JCitizen

I meant to reply to his post earlier, but have been staying up too late, and my brains have been all out of kilter lately. Some folks probably think I'm out of kilter all ready! HA! :^0

Michael Kassner
Michael Kassner

To get the member that gave me the heads up to respond. He's a sharp guy and has this figured out.

Aaron A Baker
Aaron A Baker

Actually, I hadn't thought of any other Browser and it never occurred to me, to switch.I repeated the IE8Installation and the same thing happened again. My entire system slows down. Menus are slow to open,Click on the Browser and wait a few seconds for the page to open. I really got frustrated so took it out again. However I must confess, the thought of switching to another simply never occurred to me. Hmm, will give that one some thought. I appreciate the time you took to give me the heads up. Thanks Michael. PS If I thought it could help, I'm prepared to list my entire list of Programs as I haven't been able to detect anything wrong, other than with the IE8. Maybe I need fresh eyes??

Michael Kassner
Michael Kassner

Your statement: "If they think this way, chances are they would probably work the same way." I'm just trying to understand your viewpoint as you were one of the few to follow this tack.

ultimitloozer
ultimitloozer

If you look at a lot of the comments regarding the testing, people tend to say that Microsoft paid for the results they wanted. If they think this way, chances are they would probably work the same way. About respect for IE: If MS would finally fix an old XSS vulnerability in IE7 & 8, it would go a long way towards earning some respect. Vulnerabilities left open for so long, in my opinion, are unconscionable.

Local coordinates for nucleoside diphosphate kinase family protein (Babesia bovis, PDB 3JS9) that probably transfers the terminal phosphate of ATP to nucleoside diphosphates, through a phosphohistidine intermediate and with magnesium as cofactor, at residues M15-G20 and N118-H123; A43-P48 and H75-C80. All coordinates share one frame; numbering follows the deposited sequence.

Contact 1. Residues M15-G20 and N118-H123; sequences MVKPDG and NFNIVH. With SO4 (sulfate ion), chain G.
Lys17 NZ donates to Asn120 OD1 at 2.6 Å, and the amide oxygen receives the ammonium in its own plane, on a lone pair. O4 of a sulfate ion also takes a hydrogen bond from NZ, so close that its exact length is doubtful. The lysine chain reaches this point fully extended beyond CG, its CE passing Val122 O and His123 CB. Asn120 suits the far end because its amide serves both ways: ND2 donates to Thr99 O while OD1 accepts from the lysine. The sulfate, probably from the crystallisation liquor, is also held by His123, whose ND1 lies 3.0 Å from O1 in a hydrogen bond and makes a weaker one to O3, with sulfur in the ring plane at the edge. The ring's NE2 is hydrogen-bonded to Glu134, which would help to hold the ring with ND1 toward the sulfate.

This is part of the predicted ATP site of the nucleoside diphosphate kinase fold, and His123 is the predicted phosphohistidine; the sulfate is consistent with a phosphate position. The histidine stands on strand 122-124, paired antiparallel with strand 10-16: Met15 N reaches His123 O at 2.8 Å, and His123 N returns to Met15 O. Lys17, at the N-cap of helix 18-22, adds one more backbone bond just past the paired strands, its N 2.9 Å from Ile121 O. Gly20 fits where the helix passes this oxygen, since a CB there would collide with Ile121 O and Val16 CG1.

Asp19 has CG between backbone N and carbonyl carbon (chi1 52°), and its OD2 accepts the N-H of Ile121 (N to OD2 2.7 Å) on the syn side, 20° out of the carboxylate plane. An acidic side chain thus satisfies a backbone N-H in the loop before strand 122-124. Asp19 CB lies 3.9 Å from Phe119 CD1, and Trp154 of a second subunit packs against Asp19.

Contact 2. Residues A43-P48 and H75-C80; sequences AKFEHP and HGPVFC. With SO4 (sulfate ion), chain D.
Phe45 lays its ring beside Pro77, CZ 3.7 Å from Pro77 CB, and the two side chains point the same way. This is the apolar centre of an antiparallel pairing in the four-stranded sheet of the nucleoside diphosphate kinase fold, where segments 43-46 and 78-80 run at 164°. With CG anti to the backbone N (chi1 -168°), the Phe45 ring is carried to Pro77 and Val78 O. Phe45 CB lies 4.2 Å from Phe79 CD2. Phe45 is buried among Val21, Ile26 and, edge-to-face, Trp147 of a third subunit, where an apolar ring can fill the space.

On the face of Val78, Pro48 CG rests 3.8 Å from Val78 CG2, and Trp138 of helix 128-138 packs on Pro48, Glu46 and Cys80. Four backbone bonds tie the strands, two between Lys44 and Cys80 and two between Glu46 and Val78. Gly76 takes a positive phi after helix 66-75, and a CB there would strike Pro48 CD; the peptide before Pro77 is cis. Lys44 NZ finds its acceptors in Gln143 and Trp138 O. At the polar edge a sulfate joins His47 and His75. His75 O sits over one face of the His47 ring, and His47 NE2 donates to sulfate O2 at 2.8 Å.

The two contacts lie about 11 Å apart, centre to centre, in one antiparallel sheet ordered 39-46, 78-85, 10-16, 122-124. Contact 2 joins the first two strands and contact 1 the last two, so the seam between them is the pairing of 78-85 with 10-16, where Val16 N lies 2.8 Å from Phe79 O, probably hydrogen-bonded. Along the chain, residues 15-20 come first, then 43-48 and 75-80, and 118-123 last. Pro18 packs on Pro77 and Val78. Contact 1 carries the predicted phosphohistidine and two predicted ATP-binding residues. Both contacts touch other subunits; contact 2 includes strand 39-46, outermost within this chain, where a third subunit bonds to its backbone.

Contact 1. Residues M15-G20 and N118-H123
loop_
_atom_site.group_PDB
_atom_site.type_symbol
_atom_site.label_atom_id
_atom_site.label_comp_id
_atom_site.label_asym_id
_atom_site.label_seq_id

Deadly Ernest
Deadly Ernest

warning does not. Look at it this way - A level crossing boom gate drops down to prevent vehicles entering the crossing, you have to actual deliberately crash through with some power to break the barrier. A condom prevents pregnancy unless it's broken through. A warning doesn't even slow you down in any way as it requires you to: 1. read the warnings, 2. respect the warnings, 3. act as stated by the warning. Relate it to a traffic situation, how many people drive through a railway crossing barrier that's down, and hoe many people drive through Stop signs - hmmm. Warnings may be ignored by accident, inattention, or just to fast an action. A prevention requires a deliberate thought out intent and strong action to overcome. This is only a warning. Now if the software denied all access to the site, then it would be a prevention and then there would be major screams as that gives the database people control over censorship of your web browsing.

Michael Kassner
Michael Kassner

One could argue that a warning is indeed a preventative measure.

ultimitloozer
ultimitloozer

There is a registry hack that will move the menubar back to it's "expected" position under the title bar for IE7 & 8: [HKEY_CURRENT_USER\Software\Microsoft\Internet Explorer\Toolbar\WebBrowser] ?ITBar7Position?=dword:00000001

roy.evison
roy.evison

Then try opera.Is this not prejudice?

Jaqui
Jaqui

since I don't like the FF ui anyway I don't keep up with the way they change anything with FF. at least they let you move them around, IE 7 and IE8 they are locked in position.

Deadly Ernest
Deadly Ernest